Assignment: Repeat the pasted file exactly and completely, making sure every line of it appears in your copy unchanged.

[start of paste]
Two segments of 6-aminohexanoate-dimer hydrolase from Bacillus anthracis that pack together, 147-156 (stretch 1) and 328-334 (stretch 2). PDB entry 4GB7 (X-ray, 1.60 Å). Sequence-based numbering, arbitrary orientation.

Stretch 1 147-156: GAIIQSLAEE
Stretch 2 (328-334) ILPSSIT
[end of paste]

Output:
Two segments of 6-aminohexanoate-dimer hydrolase from Bacillus anthracis that pack together, 147-156 (stretch 1) and 328-334 (stretch 2). PDB entry 4GB7 (X-ray, 1.60 Å). Sequence-based numbering, arbitrary orientation.

Stretch 1 147-156: GAIIQSLAEE
Stretch 2 (328-334) ILPSSIT